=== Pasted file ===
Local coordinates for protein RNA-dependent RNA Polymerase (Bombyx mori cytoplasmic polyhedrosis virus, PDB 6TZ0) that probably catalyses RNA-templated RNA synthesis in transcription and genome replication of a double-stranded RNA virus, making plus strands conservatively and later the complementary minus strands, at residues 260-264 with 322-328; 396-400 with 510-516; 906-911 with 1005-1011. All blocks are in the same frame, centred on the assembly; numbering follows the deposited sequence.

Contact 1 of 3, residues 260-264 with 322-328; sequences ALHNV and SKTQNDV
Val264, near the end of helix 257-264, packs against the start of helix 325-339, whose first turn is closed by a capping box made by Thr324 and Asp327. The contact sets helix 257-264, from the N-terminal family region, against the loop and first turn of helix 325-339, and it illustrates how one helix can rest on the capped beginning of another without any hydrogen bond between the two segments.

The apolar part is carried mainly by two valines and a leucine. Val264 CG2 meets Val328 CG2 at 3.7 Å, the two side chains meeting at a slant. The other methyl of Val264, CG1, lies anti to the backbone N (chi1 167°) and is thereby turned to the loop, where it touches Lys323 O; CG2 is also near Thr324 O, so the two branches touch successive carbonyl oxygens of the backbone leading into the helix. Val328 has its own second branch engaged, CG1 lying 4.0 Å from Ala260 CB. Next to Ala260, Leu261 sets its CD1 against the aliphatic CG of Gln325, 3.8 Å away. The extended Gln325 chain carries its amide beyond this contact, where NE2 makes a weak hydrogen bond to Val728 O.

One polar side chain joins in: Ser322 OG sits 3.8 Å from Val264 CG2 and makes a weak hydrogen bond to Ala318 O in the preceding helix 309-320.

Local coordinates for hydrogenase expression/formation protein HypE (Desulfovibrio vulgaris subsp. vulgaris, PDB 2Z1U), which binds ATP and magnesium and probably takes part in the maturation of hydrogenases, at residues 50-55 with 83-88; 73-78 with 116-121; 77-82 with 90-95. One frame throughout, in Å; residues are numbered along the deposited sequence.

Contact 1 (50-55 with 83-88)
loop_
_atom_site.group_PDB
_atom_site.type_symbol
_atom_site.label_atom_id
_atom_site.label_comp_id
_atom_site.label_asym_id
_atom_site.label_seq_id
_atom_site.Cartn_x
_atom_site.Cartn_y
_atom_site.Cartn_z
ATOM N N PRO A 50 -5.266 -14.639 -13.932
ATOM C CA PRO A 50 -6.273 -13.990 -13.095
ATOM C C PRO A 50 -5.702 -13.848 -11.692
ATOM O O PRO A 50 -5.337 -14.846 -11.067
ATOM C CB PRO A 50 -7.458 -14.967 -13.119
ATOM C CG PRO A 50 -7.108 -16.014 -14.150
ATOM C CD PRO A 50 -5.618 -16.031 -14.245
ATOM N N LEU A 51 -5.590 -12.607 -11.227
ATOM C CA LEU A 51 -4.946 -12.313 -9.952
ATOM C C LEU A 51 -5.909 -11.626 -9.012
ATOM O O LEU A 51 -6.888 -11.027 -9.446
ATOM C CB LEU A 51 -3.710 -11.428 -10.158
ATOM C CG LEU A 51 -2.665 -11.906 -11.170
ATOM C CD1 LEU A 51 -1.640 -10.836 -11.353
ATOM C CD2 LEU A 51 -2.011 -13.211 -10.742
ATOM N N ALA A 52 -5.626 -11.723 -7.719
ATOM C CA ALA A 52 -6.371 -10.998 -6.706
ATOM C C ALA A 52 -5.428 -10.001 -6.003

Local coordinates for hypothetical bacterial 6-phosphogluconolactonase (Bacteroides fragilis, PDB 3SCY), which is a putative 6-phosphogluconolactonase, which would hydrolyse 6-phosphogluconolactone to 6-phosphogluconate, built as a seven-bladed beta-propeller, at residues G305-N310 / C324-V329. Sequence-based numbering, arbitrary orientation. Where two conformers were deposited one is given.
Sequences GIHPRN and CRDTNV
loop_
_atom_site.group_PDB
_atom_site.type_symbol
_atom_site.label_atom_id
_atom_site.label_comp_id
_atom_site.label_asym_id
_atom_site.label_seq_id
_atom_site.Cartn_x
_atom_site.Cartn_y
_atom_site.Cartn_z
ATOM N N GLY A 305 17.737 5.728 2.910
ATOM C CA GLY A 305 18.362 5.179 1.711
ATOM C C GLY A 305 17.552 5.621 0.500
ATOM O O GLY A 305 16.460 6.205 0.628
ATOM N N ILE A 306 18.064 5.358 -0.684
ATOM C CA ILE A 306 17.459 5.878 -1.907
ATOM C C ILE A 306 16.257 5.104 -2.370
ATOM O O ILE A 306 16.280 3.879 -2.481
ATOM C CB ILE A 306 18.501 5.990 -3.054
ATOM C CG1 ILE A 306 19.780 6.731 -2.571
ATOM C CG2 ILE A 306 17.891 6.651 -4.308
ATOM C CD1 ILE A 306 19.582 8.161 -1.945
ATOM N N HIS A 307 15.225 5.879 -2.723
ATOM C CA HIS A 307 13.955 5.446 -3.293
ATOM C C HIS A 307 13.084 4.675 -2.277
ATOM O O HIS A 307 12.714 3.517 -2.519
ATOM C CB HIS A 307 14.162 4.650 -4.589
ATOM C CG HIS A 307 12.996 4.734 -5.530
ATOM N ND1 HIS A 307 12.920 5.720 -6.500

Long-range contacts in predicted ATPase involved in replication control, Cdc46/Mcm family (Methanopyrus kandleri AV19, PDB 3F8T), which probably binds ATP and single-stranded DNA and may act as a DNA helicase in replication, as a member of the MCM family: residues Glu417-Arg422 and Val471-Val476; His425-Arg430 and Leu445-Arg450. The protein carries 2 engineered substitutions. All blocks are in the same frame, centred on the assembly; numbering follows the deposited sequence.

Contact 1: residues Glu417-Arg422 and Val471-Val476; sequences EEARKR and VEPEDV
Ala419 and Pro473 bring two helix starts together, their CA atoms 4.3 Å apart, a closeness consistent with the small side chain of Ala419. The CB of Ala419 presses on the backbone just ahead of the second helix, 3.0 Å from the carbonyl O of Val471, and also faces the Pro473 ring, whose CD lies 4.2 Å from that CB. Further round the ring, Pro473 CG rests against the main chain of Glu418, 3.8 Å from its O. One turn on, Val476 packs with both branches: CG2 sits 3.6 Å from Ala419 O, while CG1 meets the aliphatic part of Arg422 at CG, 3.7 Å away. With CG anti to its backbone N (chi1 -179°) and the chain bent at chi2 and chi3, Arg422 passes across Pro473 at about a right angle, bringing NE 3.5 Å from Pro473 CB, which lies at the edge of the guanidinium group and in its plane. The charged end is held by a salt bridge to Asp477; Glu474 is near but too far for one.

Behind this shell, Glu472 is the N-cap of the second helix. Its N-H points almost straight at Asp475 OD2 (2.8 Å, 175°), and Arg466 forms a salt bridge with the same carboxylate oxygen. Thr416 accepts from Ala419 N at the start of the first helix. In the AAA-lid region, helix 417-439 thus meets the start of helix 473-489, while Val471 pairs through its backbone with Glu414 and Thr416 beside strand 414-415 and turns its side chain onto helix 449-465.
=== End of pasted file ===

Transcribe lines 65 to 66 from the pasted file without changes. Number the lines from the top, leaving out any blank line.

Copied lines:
ATOM C CG HIS A 307 12.996 4.734 -5.530
ATOM N ND1 HIS A 307 12.920 5.720 -6.500